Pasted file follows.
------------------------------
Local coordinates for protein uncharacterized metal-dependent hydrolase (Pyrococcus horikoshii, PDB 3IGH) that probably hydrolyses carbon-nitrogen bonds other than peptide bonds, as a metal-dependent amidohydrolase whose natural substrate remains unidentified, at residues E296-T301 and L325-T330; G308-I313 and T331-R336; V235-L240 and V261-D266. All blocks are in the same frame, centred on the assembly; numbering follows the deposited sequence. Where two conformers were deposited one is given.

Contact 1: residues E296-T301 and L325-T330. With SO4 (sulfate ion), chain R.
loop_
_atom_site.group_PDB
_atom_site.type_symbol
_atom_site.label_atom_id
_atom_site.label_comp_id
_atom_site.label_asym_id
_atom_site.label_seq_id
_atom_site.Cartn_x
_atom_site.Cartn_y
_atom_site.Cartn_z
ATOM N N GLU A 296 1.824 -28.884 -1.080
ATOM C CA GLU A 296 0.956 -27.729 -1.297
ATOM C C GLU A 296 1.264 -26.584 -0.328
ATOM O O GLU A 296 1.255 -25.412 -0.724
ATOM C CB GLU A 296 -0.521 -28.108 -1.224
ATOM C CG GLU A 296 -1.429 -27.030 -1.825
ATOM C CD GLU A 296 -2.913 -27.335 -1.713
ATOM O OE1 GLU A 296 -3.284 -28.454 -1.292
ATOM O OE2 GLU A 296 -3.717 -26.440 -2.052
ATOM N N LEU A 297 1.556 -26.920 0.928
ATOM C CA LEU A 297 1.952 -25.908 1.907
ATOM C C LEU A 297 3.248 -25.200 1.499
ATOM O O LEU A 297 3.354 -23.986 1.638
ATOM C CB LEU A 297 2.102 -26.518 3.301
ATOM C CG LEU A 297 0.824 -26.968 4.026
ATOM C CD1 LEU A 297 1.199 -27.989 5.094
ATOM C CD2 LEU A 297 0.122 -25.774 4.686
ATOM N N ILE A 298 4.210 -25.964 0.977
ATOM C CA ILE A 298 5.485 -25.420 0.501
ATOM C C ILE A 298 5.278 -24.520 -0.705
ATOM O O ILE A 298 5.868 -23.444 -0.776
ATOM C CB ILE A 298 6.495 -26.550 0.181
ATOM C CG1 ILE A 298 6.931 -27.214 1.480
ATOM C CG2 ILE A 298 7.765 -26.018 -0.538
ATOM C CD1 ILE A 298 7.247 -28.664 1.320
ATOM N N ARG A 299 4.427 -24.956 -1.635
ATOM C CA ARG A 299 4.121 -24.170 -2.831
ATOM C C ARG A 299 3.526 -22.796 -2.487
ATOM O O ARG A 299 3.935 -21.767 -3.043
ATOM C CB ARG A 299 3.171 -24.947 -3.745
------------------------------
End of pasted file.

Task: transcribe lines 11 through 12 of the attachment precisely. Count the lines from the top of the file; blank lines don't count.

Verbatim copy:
_atom_site.Cartn_y
_atom_site.Cartn_z